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Step 3: Cut the fabric. I cut out notches on each end of the runner just for fun. To do this, I measured up a few inches from the end and found the center of the runner at that point. I made a little mark then used my straight edge to draw a line connecting each corner to that center mark, thus creating a triangle. Snip away the triangle from there and you’re good!

 

Step 4: Finish the edges (optional). If you’re planning to sew your edges, now’s the time. You could also finish them with Fray Check if you want to prevent fraying and still skip the sewing.

 

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Step 5: Create your stencils. If you’re using cardstock, plan for one moon on each page. If you’re using poster board or contact paper, you might want to create a little grid with evenly-spaced moons so you can move the phases around to play with the spacing between each once it’s laid out on the runner.

 

Step 6: Trace the full moon and two other phases onto the paper. The full moon is obviously just tracing once all the way around your circle. For the other two, trace most of the way around the moon then slide the plate/lid over slightly to one side and trace again on the same edge of the lid to connect the moon’s two points.

 

Step 7: Cut out the first three phases. With cardboard behind each phase, use the exacto knife to cut and extract the centers of each stencil.

 

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Step 8: Flip the two crescent phases and trace them on paper to create the last two stencil pieces. Cut these out.

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Step 9: Find the right placement of each phase on your runner and tape or pin them down. Place scrap cardboard behind each phase so the paint doesn’t bleed through to the work surface below.

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Step 10: Paint each phase! Use your paintbrush to dab paint onto the runner within each phase’s stencil. Make sure you’re dabbing straight down not brushing the paint on so it doesn’t leak under the paper. After you’re done, carefully remove the stencils and wait the appropriate dry time before using.

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Now your crafting is complete! If you shopped for Halloween supplies in our stores, then you have already joined Goodwill in giving back to your community. Of all the things on this table (besides the food, napkins, and paper plates), there are only three items on that aren’t thrifted. The silver serving tray was purchased during my most recent trip, specifically for this tablescape, alongside the fabric and pumpkin. The rest of the items have been collected in my visits over the last decade. That’s a whole lot of assistance I’ve contributed to my local community!

 

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While you’re out thrifting don’t forget candles! I always grab candles when I see them at Goodwill. They’re smart to have on hand for power outages plus they make the spookiest lighting you can imagine for a Halloween party. Oh, and they’re lovely during the holiday season as well. Am I getting a little ahead of myself? Sorry! I can’t help it. After all, you know what comes after Halloween… Until then, happy crafting, my thrifty friends!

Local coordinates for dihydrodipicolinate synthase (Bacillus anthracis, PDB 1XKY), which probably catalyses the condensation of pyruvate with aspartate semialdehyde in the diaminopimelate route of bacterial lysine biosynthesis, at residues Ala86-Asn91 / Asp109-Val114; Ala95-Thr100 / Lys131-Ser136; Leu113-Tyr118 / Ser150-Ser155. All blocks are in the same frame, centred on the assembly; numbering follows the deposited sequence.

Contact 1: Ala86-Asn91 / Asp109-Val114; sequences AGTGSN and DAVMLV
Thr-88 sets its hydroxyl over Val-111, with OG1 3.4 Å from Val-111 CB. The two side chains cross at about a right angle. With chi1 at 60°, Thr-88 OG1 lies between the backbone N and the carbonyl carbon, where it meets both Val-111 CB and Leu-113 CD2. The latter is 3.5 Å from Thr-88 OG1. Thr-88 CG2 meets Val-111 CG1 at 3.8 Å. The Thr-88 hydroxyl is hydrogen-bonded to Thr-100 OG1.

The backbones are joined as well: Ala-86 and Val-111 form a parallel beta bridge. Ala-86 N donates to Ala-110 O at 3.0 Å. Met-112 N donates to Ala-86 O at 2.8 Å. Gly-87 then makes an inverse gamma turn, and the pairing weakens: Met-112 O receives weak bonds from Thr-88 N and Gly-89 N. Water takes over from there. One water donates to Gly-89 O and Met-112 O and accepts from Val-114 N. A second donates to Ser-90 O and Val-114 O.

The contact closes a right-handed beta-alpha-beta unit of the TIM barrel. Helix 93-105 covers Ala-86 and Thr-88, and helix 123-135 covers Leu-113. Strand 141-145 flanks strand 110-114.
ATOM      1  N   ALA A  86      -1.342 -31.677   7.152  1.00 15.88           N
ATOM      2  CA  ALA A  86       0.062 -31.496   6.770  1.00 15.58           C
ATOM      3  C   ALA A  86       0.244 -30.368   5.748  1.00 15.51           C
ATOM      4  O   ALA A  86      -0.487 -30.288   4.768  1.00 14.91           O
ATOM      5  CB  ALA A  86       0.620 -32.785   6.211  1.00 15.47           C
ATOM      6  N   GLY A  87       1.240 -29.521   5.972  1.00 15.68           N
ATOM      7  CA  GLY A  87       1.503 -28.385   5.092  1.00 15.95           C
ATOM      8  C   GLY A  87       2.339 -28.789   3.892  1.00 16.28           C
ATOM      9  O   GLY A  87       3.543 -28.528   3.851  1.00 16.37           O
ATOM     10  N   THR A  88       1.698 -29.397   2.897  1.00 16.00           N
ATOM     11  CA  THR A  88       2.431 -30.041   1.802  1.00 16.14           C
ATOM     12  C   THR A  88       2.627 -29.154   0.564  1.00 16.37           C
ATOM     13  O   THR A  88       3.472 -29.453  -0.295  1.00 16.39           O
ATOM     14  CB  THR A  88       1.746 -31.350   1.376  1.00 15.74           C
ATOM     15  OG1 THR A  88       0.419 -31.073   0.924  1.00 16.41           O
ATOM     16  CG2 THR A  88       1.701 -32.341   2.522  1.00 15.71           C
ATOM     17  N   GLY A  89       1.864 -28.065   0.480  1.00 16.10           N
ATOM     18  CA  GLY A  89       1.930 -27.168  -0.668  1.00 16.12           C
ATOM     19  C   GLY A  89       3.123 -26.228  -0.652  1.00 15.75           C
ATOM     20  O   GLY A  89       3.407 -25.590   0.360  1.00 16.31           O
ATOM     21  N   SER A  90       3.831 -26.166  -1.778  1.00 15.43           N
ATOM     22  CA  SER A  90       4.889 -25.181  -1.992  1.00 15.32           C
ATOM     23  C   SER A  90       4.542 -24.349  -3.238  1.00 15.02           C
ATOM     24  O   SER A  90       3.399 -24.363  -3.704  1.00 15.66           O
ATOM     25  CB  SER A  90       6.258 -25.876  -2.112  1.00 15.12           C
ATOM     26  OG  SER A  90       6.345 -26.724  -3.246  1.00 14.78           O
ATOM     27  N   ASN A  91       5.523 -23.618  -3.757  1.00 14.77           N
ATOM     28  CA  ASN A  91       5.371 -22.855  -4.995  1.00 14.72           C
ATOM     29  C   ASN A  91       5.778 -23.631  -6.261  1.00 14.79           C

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Celebrating 70 years of NDEAM

By Richard Carlson, President and CEO
NDEAM 2Each October, Goodwill Industries joins the nation in acknowledging the importance of employees with disabilities — a vital component of the U.S. labor force — during National Disability Employment Awareness Month (NDEAM).

This year’s celebration marks 70 years since President Truman authorized Congress to officially recognize workers with disabilities.

This year’s theme, developed by the U.S. Department of Labor is “My Disability Is One Part of Who I Am.” Jennifer Sheehy from the Office of Disability Employment Policy explains: “It encapsulates the important message that people with disabilities are just that — people. And like all people, we are the sum of many parts, including our work experiences.

It also underscores the fact that employees with disabilities bring a wide variety of skills to the table. They make up nearly 20 percent of America’s workforce, yet their unemployment rate is more than twice that of workers without disabilities. It is crucial that American employers continue to make efforts to hire workers of all backgrounds and abilities.

For 65 years Goodwill Industries of West Michigan has worked tirelessly to support job seekers with disabilities and specialized circumstances through training, placement, and employment efforts.

Supporting the needs of job seekers of varying needs and abilities is at the core of what we do at Goodwill every day. I am pleased to celebrate the achievements of our Goodwill program participants and graduates — and all employees with disabilities — during National Disability Employment Awareness Month.